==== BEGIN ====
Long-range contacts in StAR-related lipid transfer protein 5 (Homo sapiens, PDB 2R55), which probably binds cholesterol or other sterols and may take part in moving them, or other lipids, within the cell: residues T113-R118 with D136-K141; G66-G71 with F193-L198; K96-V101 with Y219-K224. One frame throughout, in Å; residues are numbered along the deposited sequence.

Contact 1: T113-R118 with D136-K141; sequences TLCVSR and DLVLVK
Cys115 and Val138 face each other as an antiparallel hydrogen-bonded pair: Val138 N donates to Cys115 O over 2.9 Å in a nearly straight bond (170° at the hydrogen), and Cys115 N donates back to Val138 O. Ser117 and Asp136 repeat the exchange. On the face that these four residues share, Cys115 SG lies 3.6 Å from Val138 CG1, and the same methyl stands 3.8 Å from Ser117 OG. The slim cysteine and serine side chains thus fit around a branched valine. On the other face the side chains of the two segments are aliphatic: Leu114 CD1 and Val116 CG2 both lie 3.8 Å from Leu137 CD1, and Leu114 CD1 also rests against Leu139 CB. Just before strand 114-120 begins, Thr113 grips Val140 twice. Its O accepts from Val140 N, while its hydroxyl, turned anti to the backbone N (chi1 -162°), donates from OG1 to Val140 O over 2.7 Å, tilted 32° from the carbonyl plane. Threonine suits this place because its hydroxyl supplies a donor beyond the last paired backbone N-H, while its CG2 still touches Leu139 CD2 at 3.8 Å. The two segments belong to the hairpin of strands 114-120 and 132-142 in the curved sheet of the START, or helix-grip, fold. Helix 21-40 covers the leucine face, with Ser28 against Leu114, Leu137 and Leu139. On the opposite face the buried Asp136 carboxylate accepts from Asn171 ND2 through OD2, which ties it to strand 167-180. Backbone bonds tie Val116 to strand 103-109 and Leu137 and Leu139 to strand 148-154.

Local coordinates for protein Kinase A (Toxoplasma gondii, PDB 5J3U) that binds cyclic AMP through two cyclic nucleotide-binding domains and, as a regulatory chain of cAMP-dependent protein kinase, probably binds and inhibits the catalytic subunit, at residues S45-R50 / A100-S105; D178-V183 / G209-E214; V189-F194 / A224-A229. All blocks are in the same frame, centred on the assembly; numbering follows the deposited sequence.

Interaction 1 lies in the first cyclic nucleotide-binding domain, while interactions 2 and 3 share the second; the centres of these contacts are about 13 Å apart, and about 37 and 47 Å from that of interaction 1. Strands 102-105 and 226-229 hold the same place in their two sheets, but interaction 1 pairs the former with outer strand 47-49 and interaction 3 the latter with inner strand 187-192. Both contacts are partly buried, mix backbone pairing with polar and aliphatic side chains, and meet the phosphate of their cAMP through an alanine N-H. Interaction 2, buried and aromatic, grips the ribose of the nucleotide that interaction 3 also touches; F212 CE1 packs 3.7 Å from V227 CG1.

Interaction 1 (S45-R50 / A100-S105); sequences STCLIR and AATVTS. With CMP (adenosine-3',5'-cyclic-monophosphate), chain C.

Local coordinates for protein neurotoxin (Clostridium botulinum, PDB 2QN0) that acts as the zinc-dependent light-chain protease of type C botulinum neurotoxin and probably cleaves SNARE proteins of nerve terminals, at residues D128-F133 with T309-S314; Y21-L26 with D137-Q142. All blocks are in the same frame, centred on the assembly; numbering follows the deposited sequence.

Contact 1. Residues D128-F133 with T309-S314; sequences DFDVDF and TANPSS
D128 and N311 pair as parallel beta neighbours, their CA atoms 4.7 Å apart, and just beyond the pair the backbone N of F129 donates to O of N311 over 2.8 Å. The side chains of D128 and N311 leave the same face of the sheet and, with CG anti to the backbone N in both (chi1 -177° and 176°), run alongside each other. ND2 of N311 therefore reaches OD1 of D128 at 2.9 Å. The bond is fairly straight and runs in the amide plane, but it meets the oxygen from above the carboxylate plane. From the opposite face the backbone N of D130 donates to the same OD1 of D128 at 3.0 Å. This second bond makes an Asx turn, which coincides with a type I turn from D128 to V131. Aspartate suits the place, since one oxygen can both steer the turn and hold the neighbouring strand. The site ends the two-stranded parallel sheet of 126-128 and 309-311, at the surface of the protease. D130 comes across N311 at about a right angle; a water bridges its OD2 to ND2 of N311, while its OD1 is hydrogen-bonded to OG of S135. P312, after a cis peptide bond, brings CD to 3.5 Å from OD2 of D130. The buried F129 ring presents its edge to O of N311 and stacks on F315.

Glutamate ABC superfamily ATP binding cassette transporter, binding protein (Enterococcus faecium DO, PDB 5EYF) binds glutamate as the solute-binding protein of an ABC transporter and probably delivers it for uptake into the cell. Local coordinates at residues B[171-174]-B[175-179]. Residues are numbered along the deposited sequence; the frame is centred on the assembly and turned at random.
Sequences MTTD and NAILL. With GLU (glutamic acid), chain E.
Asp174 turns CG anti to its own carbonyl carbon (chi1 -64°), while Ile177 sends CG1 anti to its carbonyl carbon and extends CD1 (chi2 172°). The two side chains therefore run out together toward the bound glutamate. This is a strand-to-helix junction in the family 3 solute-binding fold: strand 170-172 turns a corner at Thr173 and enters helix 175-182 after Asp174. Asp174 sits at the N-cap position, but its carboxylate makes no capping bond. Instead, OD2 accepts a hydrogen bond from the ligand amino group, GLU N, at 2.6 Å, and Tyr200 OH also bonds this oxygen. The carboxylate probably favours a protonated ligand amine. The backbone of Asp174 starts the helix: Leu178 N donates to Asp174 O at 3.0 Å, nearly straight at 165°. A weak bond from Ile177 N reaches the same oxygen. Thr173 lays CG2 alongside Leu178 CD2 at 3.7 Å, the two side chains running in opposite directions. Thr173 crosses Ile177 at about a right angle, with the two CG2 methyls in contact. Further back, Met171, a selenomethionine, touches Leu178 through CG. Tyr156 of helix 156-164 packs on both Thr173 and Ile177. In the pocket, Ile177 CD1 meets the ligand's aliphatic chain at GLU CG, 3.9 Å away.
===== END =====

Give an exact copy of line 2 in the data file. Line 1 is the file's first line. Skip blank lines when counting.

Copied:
Contact 1: T113-R118 with D136-K141; sequences TLCVSR and DLVLVK